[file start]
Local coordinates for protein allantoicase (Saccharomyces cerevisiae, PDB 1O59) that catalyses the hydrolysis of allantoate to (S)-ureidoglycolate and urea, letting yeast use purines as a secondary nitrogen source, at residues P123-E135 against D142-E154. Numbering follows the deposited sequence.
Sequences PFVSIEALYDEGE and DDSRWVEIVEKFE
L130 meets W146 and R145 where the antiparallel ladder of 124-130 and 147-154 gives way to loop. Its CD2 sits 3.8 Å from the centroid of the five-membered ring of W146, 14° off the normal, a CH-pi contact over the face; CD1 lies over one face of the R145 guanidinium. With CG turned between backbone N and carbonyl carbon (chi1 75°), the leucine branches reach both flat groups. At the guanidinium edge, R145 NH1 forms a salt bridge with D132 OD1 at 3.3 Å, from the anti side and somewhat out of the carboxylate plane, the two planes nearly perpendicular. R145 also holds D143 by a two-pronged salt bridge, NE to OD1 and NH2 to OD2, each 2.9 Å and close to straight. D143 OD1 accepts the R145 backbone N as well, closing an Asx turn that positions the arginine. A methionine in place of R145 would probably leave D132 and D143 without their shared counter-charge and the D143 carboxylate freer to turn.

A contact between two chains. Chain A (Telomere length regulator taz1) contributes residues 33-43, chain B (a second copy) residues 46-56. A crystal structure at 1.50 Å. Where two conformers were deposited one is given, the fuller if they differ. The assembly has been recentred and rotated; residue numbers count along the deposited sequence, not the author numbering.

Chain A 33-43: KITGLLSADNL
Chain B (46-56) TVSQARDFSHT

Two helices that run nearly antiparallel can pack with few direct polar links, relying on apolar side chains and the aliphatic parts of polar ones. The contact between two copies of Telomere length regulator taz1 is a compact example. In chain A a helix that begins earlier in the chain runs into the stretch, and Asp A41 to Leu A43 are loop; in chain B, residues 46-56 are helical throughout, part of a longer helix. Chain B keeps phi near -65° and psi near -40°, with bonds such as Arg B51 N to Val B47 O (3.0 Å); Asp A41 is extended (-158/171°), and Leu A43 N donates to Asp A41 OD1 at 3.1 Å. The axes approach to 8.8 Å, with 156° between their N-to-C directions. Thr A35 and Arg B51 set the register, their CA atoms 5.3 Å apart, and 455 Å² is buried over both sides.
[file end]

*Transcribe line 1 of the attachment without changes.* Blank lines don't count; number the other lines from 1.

Local coordinates for protein allantoicase (Saccharomyces cerevisiae, PDB 1O59) that catalyses the hydrolysis of allantoate to (S)-ureidoglycolate and urea, letting yeast use purines as a secondary nitrogen source, at residues P123-E135 against D142-E154. Numbering follows the deposited sequence.